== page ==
Alberta’s Innovation Advantage

Getting around at Calgary International Airport

The Canadian province of Alberta has a reputation for fostering innovation. From strategic foresight to systemic design this reputation is well-earned.

Alberta is a province in Western Canada known internationally for its expansive landscape of prairie and mountains, oil industry, and prehistoric riches. Its weather can be extreme — from large temperature swings (including the Chinook winds) to plenty of sunshine and snow — and the position as a place where the relationship between humans and the natural world is made obvious.

This connection between humans and their environment has prompted much innovative thinking and in this post, we profile a three innovation resources that this province has produced.

Banff

Policy Innovation: Eliminating Homelessness

Homelessness is often mistakenly viewed as a complex issue when it is not; it’s the implications and causes that are complex. That’s how the city of Medicine Hat approached the problem as they developed and enacted a comprehensive housing plan in their city to eliminate chronic homelessness. The answer to homelessness is building homes. Innovative policy solutions don’t have to be complicated and can save money and lives with simplicity.

What can we learn from this? The biggest lesson is that homelessness is a problem that can be solved. The language of ‘complexity’ has mistakenly crept into the discussion of homelessness as a way that recognizes the effects of having nowhere to live, but ignores the causes and potential solutions. By recognizing that a housing policy that addresses a simple — but not always easy — relationship between supply and need, Medicine Hat has created a policy that addresses an issue that affects cities worldwide.

Cattle ranching

The Alberta CoLab was developed by the provincial government to address some of the systemic design challenges facing the province. The need to transition itself away from an economic and cultural dependence on oil and other resources are one of the major reasons why Alberta needs an ability to address systemic issues and see potential options in the future.

To address both of these, the CoLab has developed two resources that can assist systems designers and policy makers worldwide.

Strategic Foresight Field Guide

Ever wonder how to better see trends and support your decision-making in light of what is coming, not just what’s in front of us? Ever wonder how to deal with zombies? If one or both of those are true, the Alberta Co-Lab has developed the resource for you. This clever, useful, and sometimes funny guide is an accessible tool to help orient anyone working in complex policy spaces to envision future options for strategy and programming.

Why use this? All kidding aside, the zombie-fighting theme can be used to stand in for ‘dead’ thinking. Foresight can help us see trends happening now to make strategic decisions moving forward. It isn’t guesswork, but a structured set of methods and tools to do well. This guide provides an accessible, practical means to apply strategic foresight to complicated and complex problems.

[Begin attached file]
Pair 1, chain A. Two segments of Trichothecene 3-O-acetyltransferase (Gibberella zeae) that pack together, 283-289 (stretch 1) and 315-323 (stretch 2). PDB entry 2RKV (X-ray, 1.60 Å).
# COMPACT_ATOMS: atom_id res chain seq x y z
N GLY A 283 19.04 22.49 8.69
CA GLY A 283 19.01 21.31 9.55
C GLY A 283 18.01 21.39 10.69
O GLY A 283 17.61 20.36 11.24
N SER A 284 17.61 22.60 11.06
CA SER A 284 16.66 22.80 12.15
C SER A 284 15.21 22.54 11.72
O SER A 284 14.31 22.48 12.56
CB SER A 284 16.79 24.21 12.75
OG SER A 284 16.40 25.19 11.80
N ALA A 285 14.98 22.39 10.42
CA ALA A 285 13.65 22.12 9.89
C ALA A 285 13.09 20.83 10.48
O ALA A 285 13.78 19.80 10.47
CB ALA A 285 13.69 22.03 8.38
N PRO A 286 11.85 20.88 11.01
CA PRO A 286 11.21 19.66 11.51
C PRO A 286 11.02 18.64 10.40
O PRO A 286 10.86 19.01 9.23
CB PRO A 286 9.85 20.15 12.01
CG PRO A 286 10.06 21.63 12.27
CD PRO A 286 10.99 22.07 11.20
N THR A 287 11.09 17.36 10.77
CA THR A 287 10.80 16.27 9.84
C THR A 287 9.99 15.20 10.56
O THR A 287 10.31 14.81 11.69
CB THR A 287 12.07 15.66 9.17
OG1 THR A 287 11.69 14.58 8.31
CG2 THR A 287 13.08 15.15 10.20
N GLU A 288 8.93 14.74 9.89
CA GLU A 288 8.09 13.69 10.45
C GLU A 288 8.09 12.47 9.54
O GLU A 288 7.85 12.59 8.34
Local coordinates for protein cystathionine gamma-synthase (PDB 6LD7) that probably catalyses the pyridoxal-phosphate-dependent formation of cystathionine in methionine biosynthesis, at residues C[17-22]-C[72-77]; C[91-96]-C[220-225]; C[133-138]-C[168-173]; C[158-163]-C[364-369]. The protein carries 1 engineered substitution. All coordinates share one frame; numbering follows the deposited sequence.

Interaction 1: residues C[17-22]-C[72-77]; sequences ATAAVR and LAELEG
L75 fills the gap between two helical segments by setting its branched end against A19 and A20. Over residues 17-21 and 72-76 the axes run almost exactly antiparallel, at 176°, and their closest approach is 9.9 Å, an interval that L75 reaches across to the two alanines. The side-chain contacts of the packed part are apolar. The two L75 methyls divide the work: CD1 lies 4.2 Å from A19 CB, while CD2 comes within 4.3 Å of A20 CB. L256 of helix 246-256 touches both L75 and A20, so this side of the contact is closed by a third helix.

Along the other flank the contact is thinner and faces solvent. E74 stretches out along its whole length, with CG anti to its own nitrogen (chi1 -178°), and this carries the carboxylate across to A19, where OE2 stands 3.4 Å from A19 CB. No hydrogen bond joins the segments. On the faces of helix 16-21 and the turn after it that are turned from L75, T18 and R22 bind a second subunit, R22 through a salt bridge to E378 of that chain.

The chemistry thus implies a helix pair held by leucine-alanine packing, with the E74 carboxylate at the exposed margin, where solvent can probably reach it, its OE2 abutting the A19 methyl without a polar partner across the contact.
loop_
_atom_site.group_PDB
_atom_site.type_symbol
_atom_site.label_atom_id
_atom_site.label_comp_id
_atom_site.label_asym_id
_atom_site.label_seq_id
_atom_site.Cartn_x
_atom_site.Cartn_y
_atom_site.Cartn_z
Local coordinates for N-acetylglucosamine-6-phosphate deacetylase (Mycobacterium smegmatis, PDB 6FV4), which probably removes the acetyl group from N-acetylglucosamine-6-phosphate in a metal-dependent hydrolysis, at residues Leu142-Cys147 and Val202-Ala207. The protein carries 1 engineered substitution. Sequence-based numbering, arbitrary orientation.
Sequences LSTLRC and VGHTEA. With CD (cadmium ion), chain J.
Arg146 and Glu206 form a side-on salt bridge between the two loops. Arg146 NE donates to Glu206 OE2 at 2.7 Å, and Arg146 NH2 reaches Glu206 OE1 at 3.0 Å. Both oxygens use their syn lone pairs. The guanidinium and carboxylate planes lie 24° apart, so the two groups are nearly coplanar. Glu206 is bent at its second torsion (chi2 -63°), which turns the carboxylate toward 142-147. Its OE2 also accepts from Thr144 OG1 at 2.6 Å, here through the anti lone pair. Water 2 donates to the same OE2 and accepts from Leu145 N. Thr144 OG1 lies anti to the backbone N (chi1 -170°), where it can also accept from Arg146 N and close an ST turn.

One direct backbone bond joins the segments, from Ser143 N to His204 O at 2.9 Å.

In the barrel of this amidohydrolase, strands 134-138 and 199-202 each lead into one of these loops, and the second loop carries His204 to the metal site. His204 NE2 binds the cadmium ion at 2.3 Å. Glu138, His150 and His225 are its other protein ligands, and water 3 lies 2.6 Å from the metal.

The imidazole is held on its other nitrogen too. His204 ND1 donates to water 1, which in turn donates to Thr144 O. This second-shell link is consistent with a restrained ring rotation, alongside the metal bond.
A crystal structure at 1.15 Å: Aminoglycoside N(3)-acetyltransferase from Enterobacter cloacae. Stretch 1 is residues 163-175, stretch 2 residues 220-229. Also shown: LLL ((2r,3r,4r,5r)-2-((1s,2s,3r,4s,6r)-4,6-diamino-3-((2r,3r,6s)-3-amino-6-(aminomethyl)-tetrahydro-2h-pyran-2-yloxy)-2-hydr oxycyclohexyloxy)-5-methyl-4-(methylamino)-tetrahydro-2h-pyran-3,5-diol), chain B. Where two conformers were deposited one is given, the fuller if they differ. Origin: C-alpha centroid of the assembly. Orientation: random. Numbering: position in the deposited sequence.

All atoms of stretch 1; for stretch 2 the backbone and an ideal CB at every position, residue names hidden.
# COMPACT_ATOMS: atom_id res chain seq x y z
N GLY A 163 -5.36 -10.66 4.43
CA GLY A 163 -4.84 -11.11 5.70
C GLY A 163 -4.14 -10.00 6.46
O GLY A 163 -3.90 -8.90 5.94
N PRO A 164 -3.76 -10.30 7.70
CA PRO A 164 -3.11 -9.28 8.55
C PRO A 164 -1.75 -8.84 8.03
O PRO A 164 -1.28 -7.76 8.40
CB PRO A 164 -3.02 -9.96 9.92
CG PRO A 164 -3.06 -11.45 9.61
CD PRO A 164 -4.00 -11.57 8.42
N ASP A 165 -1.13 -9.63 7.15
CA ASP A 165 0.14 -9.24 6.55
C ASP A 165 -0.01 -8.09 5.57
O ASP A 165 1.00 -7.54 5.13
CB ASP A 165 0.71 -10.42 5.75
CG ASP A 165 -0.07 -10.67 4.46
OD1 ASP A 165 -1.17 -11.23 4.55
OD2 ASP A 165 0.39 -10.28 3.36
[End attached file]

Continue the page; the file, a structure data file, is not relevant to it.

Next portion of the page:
Blue Alberta skies

Systemic Design Toolkit

Systemic Design is the application of systems thinking, strategic foresight, and service design to addressing complex, systemic problems. These are the big, thorny issues that policymakers grapple with and often have no answer, rather more useful and less harmful ways of addressing them. Alberta CoLab’s former director, Alex Ryan, has written an accessible introduction on the topic and is a collaborating partner in a larger set of initiatives aimed at promoting systemic design practice.

While he was there, CoLab developed a toolkit to help people learn about and practice systemic design. Follow The Rabbit is a systemic design toolkit that is designed for practitioners and researchers looking to see, scope, and tackle systemic social and policy issues.

What will this do for me? This toolkit provides the basic building blocks for how to think in systems while exploring and creating potential problem solving strategies for systemic issues. Systems issues are particularly thorny because in our attempts to address them there are always far-reaching consequences that we may not be aware of or intend. Systemic design, practiced well, can allow us to account for and mitigate the effects of our interventions into the system and maximize beneficial value while minimizing harm.

Geographic Innovation

Alberta’s history, geography, and resource-base have provided a perspective on innovation that is distinct. We can learn from places like this. There are confluences of people, space, policy, and happenstance that make certain environments more conducive to innovation than others. Sometimes this is out of need other times out of opportunity.

This is the first in a periodic series that will profile places and spaces that offer perspectives that challenge us to see things and do things differently. If you’re interested in more of this or just innovation resources in general, subscribe to the Censemaking Innovation Newsletter and get these delivered to your inbox every 2 weeks.

Go Flames Go!

Cameron D. Norman

I am a designer, psychologist, educator, evaluator, and strategist focused on innovation in human systems. I'm curious about the world around me and use my role as Principal and President of Cense Ltd. as a means of channeling that curiosity into ideas, questions, and projects that contribute to a better world.

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